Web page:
Interpretative Frames

•   Participants general expectations about
•   objects
•   people
•   settings
•   ways to interact
•   Restaurants, Classrooms, Karaoke
    Boxes, MTR, etc.
       Interpretive Frames
• Schema
• ‘World knowledge’
  • our knowledge of the physical and
    biological world, our agreement about what
    ‘reality’ is
• ‘Social knowledge’
  • our knowledge of social conventions
    around different kinds of activities
  An embarrassing situation...
• Getting a taxi in
        Interactive Frames
• ‘a definition of what is going on in
  interaction (or a any point in the
  interaction) without which no utterance
  (or movement or gesture) could be
  correctly interpreted.’
          • Tannen and Wallat
• Gregory Bateson
• Observations of monkeys at play
• ‘a monkey need to know whether a bite
  from another monkey is intended within
  the frame of play or the frame of
She knows...
      •   Play time
      •   walk time
      •   meal time
      •   quiet time
      •   trouble time
           Interactive Frames
•   Frames of activity within an interaction
•   We usually don’t just do one thing at once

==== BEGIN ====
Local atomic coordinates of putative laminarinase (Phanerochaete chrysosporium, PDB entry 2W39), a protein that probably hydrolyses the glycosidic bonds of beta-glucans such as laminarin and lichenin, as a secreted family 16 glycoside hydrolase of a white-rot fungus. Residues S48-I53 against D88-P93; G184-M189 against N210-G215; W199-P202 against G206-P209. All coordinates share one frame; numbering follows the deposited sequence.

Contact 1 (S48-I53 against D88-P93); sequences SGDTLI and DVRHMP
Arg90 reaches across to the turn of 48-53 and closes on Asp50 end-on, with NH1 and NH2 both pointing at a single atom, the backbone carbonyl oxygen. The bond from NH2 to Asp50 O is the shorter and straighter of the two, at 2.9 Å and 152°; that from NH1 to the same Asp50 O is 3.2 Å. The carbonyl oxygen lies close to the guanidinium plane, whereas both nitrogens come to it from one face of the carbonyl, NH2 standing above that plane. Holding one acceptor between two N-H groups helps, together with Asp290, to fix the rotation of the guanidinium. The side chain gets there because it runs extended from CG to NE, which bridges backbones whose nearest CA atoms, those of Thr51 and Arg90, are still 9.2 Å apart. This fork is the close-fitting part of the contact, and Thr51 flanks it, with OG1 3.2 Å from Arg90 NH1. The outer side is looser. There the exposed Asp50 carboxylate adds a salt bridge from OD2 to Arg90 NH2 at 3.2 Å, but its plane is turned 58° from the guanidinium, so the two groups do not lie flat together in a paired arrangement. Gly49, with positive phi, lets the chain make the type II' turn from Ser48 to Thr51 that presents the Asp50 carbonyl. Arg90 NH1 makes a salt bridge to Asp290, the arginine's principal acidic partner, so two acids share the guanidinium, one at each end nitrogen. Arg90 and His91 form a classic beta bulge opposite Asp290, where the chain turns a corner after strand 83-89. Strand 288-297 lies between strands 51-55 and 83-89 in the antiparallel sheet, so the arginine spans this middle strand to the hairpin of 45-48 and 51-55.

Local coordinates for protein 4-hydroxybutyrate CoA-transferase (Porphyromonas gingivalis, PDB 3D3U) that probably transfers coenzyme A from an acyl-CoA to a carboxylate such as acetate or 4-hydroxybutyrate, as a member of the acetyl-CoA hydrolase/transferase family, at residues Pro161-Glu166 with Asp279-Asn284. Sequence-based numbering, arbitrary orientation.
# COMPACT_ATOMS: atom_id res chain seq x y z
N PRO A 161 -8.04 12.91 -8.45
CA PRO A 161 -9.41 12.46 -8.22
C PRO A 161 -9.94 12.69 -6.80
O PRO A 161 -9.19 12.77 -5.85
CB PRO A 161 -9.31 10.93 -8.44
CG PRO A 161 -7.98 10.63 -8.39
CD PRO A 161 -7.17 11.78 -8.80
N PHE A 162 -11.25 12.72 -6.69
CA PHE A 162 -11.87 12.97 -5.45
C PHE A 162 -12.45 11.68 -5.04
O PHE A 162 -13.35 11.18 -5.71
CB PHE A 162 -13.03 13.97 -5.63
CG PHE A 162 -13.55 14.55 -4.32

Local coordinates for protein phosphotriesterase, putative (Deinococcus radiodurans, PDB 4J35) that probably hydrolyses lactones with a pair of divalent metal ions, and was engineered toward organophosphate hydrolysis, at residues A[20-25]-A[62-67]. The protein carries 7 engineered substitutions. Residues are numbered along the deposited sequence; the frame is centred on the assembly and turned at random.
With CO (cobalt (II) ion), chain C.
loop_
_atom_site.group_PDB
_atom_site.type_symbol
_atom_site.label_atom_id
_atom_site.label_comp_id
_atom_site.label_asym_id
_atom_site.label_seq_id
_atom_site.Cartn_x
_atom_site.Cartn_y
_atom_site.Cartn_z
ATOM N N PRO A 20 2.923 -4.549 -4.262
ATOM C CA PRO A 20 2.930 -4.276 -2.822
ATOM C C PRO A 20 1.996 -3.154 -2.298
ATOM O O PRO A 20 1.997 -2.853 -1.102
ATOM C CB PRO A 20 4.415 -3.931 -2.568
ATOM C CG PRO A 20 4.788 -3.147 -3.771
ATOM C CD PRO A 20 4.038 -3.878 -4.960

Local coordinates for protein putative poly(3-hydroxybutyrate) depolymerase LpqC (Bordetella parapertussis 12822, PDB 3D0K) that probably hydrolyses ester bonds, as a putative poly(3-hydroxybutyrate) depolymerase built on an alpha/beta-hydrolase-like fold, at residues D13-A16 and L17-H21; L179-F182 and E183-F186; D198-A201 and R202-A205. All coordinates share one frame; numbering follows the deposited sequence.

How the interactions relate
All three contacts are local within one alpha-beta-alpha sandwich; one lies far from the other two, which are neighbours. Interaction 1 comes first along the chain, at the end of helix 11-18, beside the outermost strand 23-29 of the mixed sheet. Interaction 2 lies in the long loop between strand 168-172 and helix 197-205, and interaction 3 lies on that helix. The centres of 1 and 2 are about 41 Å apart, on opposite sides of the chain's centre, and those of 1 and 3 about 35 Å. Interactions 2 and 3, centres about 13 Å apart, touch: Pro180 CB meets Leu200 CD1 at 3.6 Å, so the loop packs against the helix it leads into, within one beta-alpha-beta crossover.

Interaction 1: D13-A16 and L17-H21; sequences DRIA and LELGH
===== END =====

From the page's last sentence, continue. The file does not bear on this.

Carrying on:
•   There are
•   Overlapping frames
    • talking on the phone and playing with my dog
• Frames within frames
    • Lecture--activity--Lecture
    • Serious--joking--Serious
       What’s going on here?
• Doctor: (feeling child’s stomach) Okay, now let me
  see what I can find in there. Is there a peanut butter
  and jelly? Wait a minute...
• Child: No.
• Doctor: No peanut butter and jelly in there?
• Child: No.
• Doctor: Now move your legs up a little..Okay? Any
  peanut butter and jelly in there?
• Child: No.
• Doctor: No? Is your spleen palpable over there?
• Child: No.
How does she know?
         •   Gestures
         •   Movements
         •   Intonation
         •   Loudness
         •   Voice quality
    Contextualization Cues
• ‘Surface features of message form
  which are the means by which speakers
  signal and listeners interpret…